So if you desire to be thinner, it must be desire for physical and moral "perfection" as society promotes it: Don't your friends and family and boyfriend secretly think that you should lose weight? Wouldn't your business take off faster if you were just a little bit thinner? Wouldn't you be richer if you were thinner?

So much pressure!


As for everyone else who needs to lose 20, 40, 100 pounds, well they're really screwed. They have to reach nirvana but they are so very far away from it that they can only aspire to "getting to a healthy weight," while secretly longing to be the "the perfect weight," and the cycle of diet and failure is all the more vicious because they're not even in the realm of "passing" for thin.

Um, obviously I'm not saying I believe that message, but I'm saying that's what's inculcated in every woman in America. All those invisible fat people moving among us.

Whew, even reading that section of the email again makes me feel overwhelmed and angry.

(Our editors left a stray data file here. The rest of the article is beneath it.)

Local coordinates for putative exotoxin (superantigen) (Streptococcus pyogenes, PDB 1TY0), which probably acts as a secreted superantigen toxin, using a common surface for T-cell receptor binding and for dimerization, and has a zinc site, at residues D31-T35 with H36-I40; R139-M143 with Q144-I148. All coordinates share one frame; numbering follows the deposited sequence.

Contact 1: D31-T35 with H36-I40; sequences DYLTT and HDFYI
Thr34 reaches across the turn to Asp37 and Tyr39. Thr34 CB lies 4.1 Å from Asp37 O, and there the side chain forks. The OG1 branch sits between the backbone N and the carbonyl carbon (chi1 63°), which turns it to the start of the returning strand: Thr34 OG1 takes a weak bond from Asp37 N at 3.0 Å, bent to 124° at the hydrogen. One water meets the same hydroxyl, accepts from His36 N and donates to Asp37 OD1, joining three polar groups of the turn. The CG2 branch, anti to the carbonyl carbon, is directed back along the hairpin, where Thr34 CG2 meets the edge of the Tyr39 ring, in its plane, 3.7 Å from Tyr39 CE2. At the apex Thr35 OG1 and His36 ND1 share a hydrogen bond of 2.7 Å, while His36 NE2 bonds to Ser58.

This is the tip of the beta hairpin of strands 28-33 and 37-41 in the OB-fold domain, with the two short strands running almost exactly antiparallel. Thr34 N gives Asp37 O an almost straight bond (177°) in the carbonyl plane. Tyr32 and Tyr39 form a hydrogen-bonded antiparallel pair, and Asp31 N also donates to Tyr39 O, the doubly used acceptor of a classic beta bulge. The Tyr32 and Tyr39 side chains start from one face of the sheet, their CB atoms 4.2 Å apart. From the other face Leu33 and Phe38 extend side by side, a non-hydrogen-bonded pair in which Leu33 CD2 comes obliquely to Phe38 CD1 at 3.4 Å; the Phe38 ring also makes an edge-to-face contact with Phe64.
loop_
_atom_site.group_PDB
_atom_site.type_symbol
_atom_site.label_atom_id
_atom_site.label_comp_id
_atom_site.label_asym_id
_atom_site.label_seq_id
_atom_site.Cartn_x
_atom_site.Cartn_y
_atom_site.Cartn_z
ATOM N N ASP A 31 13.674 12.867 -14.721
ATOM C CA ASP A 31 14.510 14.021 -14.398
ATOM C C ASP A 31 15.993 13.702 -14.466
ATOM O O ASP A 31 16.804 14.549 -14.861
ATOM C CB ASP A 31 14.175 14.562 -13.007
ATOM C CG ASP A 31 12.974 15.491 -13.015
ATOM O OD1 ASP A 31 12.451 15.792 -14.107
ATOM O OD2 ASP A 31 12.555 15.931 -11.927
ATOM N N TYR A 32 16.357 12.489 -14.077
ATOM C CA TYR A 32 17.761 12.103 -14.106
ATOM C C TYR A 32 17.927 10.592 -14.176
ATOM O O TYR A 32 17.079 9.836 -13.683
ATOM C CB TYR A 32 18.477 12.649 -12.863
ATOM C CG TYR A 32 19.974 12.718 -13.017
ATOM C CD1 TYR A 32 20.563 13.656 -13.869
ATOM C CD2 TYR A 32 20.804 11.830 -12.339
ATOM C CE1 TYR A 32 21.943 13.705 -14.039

How ridiculous is it that our worth would be defined by weight. How absurd and unfair and dehumanizing.


Even writing this essay makes me feel upset. Even remembering the subtle and unconscious and sad ways that our weight determines our worth makes me feel a little sick.

We can't just deal with the food issues, friends. We absolutely have to deal with the body issues, too. And we will be doing just that here in my blog in the coming months.

Otherwise we will always feel--as my friend so beautifully put it--that we need to lose weight "to become the perfect human being that we secretly are in our heart of hearts but can only prove to the world by looking a wee bit malnourished."

And you know what we will do, then? Mess with our eating.

Are you angry? Do you think that you do need to have a "minimalist body" to be worthy? Let me know in the comments.


Are you used to "having it together" in your life, but your eating + weight is the little piece that's not going right? Check out Katie's free "What's Your Eating Style" ebook -- a 22-page ebook that lets you identify your eating archetype, and offers detailed, personalized practices to try TODAY.

If you're struggling with an eating disorder, call the National Eating Disorder Association hotline at 1-800-931-2237.

Go To Homepage

Popular in the Community